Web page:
Powerboats I Like

Wilbur 34

Welcome

In the following pages, in a loosely organized sort of way, you will find my view of the powerboat world. Many types are omitted; some for subjective visual reasons, some because they don't fit my definition of a good sea boat. To navigate, click on any of the illustrations on this page to go to that section or select from the "Powerboats I Like" sub-menu above to go on a cruise of some boats I like. After the sections on types of boats, there is a discussion of various layouts available on these hull styles.

Where and what is Downeast?

The term "downeast" comes from the days of working sail in New England. Maine schooners returning home from ports to the south with the prevailing southwest wind were sailing DOWN wind to the EAST. Remember that the Maine Coast from about Portland to Canada runs essentially east/west.

In the powerboat yachting world, downeast boats began as lobster boat hulls finished as yachts, beginning with the summer residents adapting local boats to pleasure use. The most famous of these were the original wooden Bunker & Ellis lobsteryachts built in Southwest Harbor, Maine for the well-heeled summer rusticators of Mt. Desert Island. The handsome yellow boat in the upper left is a modern version built by Wilbur.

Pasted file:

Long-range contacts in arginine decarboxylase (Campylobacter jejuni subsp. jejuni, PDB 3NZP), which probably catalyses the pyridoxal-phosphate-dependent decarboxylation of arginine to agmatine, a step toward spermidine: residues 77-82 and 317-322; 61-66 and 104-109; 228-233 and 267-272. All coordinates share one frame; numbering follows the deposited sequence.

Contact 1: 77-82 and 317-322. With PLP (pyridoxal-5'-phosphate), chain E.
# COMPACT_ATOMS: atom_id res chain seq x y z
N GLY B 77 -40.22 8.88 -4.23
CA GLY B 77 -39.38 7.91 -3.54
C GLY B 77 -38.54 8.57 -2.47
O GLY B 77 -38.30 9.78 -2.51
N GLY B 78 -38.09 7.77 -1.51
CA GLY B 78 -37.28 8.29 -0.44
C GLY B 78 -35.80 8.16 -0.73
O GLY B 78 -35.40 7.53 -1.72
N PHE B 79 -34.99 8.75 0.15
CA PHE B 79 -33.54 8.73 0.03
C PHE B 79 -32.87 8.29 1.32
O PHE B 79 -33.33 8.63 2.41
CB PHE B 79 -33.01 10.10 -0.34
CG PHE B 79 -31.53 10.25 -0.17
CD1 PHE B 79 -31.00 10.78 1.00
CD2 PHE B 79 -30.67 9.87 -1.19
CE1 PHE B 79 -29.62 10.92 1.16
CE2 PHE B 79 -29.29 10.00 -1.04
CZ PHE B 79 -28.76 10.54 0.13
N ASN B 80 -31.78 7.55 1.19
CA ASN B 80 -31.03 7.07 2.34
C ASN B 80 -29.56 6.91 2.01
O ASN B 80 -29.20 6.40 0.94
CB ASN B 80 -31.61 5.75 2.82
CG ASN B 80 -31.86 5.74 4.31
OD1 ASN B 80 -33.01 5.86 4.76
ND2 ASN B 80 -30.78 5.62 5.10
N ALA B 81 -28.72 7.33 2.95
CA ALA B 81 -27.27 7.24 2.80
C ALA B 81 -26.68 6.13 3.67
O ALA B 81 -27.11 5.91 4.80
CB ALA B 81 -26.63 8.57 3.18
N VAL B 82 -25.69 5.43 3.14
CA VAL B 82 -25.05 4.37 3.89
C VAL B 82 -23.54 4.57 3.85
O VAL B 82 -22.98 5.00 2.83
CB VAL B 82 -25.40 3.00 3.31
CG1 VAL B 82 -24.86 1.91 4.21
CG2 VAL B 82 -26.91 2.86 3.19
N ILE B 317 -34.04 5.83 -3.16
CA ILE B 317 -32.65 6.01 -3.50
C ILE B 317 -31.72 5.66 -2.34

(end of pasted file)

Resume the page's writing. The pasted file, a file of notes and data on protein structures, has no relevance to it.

MJM 36z

The term downeast has also come to mean modern express yachts that have a similar visual profile but incorporate modern planing hulls and propulsion systems. The dark blue example to the right is an MJM 36z, which takes the idea of downeast to the future with lightweight, high strength composites, and joystick-controlled transom pod drives.

Grand Banks 42


Trawlers, Passagemakers, & Motorsailers

Powerboats that can make ocean passages, or at least look like they can, have picked up the trawler nameplate for better or worse. Passagemakers are trawlers that truly can make ocean passages. There is a third category I like, motorsailers, which can be displacement powerboats with sail assist, or sailboats with big engines and lots of fuel capacity. In this section I have enclosed pictures of all types.

Different builders, designers, or boating writers tend to push these names onto a variety of yachts. How many times have you read the such and such a boat "operates efficiently a displacement speeds, but has the speed to get you home in a hurry when you need it?" This is code for "this looks like a trawler but has really big engines which need to be run at higher than idle a good deal of the time."


The Grand Compromise…Semi-displacement

NT 39

Many years ago the (real) downeast lobsterboat builders decided they should race their boats to see which builder produced the fastest model. The builders got involved because it was good for business. At the same time, lobstermen were fishing more traps over bigger areas and were pressuring the designers and builders to produce bigger, wider, and faster models. Well, guess what, some of these hulls proved to handle well at low speeds, carry a lot of gear, and get up and go between strings of traps. These qualities add up in the pleasure boat equation as well. It didn't only happen in the east, either. The Nordic Tug on the right features a west coast version of the hull form, and the pilothouse configuration shows it can be adapted to many layouts.

© Peter Bass 2013-17